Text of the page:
This piece of news, coupled with these ancient pieces of correspondence from Etonians in 1970, prompted me to seriously wonder what the world is coming to.

I mean, back in those mediaeval times, one would have thought a group of 14 year old Etonians would be too busy sexually assaulting each other to inflict themselves on anyone else ... although I suppose there was a time it when it was positively de rigeur for the upper classes to go around randomly raping the local peasantry. Still, by the 1960s, all that was definitely frowned upon, what. And "the posse", indeed. I'd like to see them last five minutes in the hood.

Meanwhile, back to my personal correspondence from those dark times, it amazes me that Etonians of the late 1960s habitually used classical allusions, pretentious archaisms, and elaborately thought-out metaphors in their letters to each other (well, to me, at least). Was it a kindler, gentler time?

My old poems are another matter as well. I find them exquisitely embarrassing. I think I will put off burning them for a few days, however. Perhaps I'll even print one in this blog.

Tuesday, March 11, 2008

Beauty and Sadness

So I found myself making my way toward the Grand Palace at about eleven o'clock at night, knowing that the nightly service for HRH The Princess doesn't end until about midnight. It was a very still evening and the palace deserted except for the perpetual honor guard. The palace brilliantly lit, the evening service only attended by about six people, all people who loved the princess very much, I think. Incredible chanting … these monks are the Jascha Heifetzes of Buddhist chanting, with virtuoso trills, portamenti, and other peculiar vocal effects, and frighteningly in tune....

HRH The Princess lies behind an impressive façade; there's gold everywhere, and a brand new seven-tiered umbrella signifying her posthumous elevation to an even higher rank, yet the coffin itself, concealed from public view, is elegant in its simplicity, seeming more in character with how HRH was in life. In Thailand one should not really cry at funeral services, but I cannot help myself. There is a stately beauty to this chanting that takes you to a place far outside the tangible world.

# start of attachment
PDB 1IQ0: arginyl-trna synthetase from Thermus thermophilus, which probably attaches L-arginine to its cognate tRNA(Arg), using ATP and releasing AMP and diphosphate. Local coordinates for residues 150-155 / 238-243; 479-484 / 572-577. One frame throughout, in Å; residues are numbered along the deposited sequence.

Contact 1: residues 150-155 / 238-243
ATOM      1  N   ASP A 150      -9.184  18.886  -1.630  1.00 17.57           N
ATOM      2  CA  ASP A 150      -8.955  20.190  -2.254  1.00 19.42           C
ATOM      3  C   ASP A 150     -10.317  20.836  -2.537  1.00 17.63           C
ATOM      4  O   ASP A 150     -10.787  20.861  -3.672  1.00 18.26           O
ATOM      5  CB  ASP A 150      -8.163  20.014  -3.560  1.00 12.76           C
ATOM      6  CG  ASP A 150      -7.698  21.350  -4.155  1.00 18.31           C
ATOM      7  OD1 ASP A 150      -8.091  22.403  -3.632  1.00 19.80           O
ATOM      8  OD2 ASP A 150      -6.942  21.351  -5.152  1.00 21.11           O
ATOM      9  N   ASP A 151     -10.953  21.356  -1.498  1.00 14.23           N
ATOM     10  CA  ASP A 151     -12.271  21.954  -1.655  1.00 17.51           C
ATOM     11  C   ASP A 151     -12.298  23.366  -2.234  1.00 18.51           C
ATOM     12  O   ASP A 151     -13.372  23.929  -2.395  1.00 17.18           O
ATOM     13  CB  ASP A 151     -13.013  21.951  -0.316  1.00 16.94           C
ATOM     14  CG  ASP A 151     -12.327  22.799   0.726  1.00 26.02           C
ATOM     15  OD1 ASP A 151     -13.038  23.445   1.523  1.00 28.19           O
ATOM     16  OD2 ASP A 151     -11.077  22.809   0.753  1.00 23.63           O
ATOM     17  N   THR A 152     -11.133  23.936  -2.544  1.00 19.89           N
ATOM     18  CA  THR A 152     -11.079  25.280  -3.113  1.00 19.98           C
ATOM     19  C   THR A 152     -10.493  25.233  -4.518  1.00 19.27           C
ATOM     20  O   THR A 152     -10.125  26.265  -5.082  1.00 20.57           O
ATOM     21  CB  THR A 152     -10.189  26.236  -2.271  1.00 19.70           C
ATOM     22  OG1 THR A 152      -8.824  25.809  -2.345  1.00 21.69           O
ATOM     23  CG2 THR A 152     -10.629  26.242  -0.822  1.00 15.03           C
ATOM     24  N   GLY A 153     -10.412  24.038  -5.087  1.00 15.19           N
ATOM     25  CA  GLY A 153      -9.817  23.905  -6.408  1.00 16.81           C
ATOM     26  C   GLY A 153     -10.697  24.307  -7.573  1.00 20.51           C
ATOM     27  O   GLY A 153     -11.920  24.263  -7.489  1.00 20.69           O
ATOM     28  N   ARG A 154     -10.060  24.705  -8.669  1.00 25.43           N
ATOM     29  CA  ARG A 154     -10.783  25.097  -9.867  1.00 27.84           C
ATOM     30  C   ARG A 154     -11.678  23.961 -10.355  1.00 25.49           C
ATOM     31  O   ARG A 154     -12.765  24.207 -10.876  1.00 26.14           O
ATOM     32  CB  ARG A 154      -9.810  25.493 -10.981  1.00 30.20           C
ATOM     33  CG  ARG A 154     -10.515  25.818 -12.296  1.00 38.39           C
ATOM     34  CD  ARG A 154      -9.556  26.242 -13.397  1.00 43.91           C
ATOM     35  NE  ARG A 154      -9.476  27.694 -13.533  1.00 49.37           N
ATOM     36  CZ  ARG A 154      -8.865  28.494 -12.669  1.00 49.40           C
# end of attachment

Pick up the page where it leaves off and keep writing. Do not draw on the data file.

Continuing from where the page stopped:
Outside the throne room, on the grounds right outside the royal pavilion, there are about a hundred wreaths on display. These have all been offered by the rajasakuls, or royal families, whose surnames indicate some level of royal blood. The Sucharitkul wreath is there, too, but it's the only one not marked as a rajasakul, but instead as "rajinikul" ... that's because our family has contributed a line of queens to the present dynasty, starting with the reign of the Fourth Rama. It's curious to see this wreath; I had a photo taken with it as you can see above.

Today I opened the file of all the faxes that have gone back and forth between myself and HRH Princess Galyani Vadhana, many of them in her own handwriting. It was curiously moving to see them all and to realize how much she cared about every little aspect of the classical music world. Perhaps, one day, this correspondence will see publication.

I recently made (with the help of contributions from friends and relatives) a new recording of the "Galyani Symphony". I hope to release it in due course. The orchestra played really brilliantly. But listening to the recording (still unedited) makes me sad....